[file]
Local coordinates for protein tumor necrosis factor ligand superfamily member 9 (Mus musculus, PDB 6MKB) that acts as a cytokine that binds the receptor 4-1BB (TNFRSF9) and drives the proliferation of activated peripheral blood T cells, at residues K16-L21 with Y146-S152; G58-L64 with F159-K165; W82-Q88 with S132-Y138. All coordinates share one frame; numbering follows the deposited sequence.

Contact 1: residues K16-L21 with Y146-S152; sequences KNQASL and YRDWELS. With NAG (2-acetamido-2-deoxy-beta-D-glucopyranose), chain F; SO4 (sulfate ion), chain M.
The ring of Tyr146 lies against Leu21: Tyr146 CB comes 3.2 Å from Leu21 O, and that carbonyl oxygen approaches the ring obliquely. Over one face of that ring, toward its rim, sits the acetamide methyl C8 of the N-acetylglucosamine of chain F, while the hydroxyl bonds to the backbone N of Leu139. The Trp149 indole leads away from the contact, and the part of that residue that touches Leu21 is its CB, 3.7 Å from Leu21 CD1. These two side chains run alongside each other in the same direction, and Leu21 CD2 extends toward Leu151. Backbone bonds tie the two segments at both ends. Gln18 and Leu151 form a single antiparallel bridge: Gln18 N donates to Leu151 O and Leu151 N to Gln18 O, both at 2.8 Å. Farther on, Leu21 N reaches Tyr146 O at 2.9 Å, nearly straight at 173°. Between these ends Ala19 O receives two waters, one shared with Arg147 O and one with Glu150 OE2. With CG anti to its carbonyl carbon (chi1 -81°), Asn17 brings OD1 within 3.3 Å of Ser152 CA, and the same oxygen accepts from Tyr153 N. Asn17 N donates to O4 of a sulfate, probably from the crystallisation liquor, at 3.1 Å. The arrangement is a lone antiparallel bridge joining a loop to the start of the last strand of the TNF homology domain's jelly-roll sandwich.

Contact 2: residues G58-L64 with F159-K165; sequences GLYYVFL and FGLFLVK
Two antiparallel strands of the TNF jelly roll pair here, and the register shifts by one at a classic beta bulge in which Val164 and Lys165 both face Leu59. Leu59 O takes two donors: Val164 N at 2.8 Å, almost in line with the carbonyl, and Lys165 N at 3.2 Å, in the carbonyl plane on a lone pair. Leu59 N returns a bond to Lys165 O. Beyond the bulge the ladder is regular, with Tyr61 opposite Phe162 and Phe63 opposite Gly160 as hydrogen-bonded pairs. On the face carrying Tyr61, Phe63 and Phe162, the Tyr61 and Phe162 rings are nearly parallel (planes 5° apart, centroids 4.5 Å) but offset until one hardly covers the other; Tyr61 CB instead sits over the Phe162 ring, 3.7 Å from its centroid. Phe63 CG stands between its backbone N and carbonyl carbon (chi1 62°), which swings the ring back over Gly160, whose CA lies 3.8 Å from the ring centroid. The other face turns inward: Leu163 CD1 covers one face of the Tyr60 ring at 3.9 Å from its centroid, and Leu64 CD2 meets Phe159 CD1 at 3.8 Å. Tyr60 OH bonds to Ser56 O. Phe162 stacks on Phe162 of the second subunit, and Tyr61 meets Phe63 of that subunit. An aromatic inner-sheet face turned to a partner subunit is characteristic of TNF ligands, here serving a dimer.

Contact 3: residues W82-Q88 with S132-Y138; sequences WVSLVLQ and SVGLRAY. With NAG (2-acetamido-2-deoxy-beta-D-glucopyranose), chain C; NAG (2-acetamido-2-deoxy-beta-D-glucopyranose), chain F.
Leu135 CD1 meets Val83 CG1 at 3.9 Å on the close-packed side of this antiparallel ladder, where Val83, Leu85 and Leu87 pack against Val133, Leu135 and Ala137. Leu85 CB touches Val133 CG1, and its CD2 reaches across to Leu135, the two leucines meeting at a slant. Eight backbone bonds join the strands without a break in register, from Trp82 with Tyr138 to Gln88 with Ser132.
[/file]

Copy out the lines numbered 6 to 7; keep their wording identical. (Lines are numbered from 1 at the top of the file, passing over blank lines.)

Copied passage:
Contact 3: residues W82-Q88 with S132-Y138; sequences WVSLVLQ and SVGLRAY. With NAG (2-acetamido-2-deoxy-beta-D-glucopyranose), chain C; NAG (2-acetamido-2-deoxy-beta-D-glucopyranose), chain F.
Leu135 CD1 meets Val83 CG1 at 3.9 Å on the close-packed side of this antiparallel ladder, where Val83, Leu85 and Leu87 pack against Val133, Leu135 and Ala137. Leu85 CB touches Val133 CG1, and its CD2 reaches across to Leu135, the two leucines meeting at a slant. Eight backbone bonds join the strands without a break in register, from Trp82 with Tyr138 to Gln88 with Ser132.